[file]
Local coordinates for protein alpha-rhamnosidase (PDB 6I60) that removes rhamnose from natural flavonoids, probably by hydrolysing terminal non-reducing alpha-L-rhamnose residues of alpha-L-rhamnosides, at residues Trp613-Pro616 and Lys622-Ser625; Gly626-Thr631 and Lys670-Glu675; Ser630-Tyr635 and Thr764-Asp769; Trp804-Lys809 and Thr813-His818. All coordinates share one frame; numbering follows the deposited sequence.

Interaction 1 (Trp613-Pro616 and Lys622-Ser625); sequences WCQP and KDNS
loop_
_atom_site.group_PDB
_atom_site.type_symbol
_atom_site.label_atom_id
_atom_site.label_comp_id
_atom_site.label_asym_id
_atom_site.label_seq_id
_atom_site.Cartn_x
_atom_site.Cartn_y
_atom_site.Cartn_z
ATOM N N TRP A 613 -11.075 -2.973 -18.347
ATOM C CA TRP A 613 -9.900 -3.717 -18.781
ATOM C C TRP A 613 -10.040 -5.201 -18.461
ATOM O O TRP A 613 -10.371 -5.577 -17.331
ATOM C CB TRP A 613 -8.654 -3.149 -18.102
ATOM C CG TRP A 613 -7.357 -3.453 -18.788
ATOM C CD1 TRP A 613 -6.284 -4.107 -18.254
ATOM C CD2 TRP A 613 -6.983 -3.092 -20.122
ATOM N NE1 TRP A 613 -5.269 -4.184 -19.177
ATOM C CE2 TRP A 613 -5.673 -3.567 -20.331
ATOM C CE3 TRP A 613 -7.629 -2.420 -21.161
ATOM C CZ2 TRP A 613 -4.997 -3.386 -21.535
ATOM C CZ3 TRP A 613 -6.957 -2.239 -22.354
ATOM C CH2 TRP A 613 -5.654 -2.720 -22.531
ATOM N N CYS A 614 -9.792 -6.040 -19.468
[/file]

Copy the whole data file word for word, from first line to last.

Local coordinates for protein alpha-rhamnosidase (PDB 6I60) that removes rhamnose from natural flavonoids, probably by hydrolysing terminal non-reducing alpha-L-rhamnose residues of alpha-L-rhamnosides, at residues Trp613-Pro616 and Lys622-Ser625; Gly626-Thr631 and Lys670-Glu675; Ser630-Tyr635 and Thr764-Asp769; Trp804-Lys809 and Thr813-His818. All coordinates share one frame; numbering follows the deposited sequence.

Interaction 1 (Trp613-Pro616 and Lys622-Ser625); sequences WCQP and KDNS
loop_
_atom_site.group_PDB
_atom_site.type_symbol
_atom_site.label_atom_id
_atom_site.label_comp_id
_atom_site.label_asym_id
_atom_site.label_seq_id
_atom_site.Cartn_x
_atom_site.Cartn_y
_atom_site.Cartn_z
ATOM N N TRP A 613 -11.075 -2.973 -18.347
ATOM C CA TRP A 613 -9.900 -3.717 -18.781
ATOM C C TRP A 613 -10.040 -5.201 -18.461
ATOM O O TRP A 613 -10.371 -5.577 -17.331
ATOM C CB TRP A 613 -8.654 -3.149 -18.102
ATOM C CG TRP A 613 -7.357 -3.453 -18.788
ATOM C CD1 TRP A 613 -6.284 -4.107 -18.254
ATOM C CD2 TRP A 613 -6.983 -3.092 -20.122
ATOM N NE1 TRP A 613 -5.269 -4.184 -19.177
ATOM C CE2 TRP A 613 -5.673 -3.567 -20.331
ATOM C CE3 TRP A 613 -7.629 -2.420 -21.161
ATOM C CZ2 TRP A 613 -4.997 -3.386 -21.535
ATOM C CZ3 TRP A 613 -6.957 -2.239 -22.354
ATOM C CH2 TRP A 613 -5.654 -2.720 -22.531
ATOM N N CYS A 614 -9.792 -6.040 -19.468